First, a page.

The objective of this study was therefore to solve the problem of manual planning parameter checking in factory planning by establishing machine-readable parametric connections between manufacturing planning and MEP planning with a focus on cutting fluid. The vision behind that is an automatic validation of factory designs in the future.
We, as the authors and researchers of this paper, used OMG Systems Modeling Language (SysML) to develop a model which can be used by software developers to program automatic control checks into software, or by software agents to directly perform automatic design checks. As a research consortium of factory planners, manufacturing experts and system engineers, we conducted mutual expert interviews to develop the model-based system.
Section  2 explains the study’s research methodology and gives an introduction into SysML modelling. The results of our study are set out in Sect.  3 by explaining the different parts of the developed SysML-model at the interface between manufacturing systems planning and MEP planning. Section  4 discusses the obtained results regarding underlying assumptions and limitations of the study. The paper concludes with an outlook of how our results raise the efficiency of BIM-based factory planning.

2 Research methodology

The research methodology of the study was split into two parts. The first part of the methodology are expert interviews. They were used to examine information that is to be exchanged and validated in the focussed interface between MEP planning and manufacturing systems planning. The second part of the methodology is SysML which was used to express the information in a machine-readable manner.
The study was performed in a research consortium of four people: two experts from factory planning and manufacturing systems planning (Chair of Production Engineering of RWTH Aachen University), one expert from the field of manufacturing process design and cutting fluid supply (Chair of Manufacturing Technology of RWTH Aachen University) and one expert from the field of Systems Engineering (PTC). In this consortium, we (the research consortium which is also author of this paper) conducted mutual in-depth interviews where every participant was both interviewer and interviewee over the course of the study. [ 6] We chose this approach as we intended to give every expert the perspective of the overall project leader, thereby formulating requirements from his point of view, that is, from his or her field of expertise. The factory planners hence took the perspective of production planning, and set requirements for the planning procedures of the other two parties. Likewise, the manufacturing process planners focussed on planning a cooling fluid pump for a specific manufacturing process. The expert of Systems Engineering interviewed the other two parties in order to be able to establish a machine-readable Systems Model as unambiguously as possible.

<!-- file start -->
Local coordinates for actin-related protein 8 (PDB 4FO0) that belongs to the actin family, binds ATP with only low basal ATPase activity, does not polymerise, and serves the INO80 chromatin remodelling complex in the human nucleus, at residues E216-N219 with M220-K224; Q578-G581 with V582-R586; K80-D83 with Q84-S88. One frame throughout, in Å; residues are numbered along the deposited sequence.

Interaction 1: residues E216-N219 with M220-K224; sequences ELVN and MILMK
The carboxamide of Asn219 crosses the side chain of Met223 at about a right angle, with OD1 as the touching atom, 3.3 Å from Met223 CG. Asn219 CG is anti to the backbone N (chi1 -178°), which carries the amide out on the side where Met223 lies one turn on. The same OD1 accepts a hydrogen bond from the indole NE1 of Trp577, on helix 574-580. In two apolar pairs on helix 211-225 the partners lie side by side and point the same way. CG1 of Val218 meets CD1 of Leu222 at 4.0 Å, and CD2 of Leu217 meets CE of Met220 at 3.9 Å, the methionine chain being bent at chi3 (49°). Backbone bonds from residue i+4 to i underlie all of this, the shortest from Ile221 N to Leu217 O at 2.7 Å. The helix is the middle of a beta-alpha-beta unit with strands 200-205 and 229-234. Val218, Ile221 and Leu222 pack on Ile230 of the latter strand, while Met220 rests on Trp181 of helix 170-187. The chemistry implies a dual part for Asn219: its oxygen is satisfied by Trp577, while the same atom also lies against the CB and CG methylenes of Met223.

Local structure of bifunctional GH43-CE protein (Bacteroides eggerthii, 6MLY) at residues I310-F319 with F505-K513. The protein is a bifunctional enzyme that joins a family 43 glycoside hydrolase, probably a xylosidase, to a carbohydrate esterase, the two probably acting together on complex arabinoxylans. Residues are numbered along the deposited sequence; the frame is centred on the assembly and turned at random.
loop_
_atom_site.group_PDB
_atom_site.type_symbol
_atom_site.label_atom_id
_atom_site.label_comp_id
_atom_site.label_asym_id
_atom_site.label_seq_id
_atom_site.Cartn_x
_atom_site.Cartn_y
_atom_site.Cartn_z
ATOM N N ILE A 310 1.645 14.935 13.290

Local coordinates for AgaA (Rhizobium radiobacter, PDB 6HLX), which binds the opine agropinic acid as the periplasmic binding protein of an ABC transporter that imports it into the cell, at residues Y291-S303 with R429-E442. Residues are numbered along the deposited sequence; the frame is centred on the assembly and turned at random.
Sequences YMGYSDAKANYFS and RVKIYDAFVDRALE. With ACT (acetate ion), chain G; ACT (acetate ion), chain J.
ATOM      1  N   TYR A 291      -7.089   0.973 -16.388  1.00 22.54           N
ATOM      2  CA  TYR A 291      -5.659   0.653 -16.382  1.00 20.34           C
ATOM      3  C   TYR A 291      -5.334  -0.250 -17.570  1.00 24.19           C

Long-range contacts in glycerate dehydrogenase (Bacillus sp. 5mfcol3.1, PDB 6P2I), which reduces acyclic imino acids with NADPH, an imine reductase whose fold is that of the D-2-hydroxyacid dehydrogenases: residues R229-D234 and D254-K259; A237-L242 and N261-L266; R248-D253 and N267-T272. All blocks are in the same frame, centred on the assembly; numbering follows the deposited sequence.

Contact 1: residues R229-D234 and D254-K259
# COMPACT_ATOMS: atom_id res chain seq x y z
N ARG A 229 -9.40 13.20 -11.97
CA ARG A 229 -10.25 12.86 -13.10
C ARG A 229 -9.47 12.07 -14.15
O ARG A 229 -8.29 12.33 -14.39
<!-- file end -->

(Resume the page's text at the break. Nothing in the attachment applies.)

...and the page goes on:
The interviews were conducted within a timeframe of only three weeks (March 2020) which enabled every interviewer to integrate insights from his or her previous interview in which he or she had taken the role of the interviewee. As a summary, the following classification criteria of the mutual interviews as the underlying qualitative research method can be outlined [ 7]:
  • Level of structure: The interviews were semi-structured. In other words, every interviewer prepared a questionnaire as a guideline which at the same time left enough leeway to focus on specific response parts in detail.
  • Number of interviewees/interviewers in one interview: The interviews were conducted one-on-one.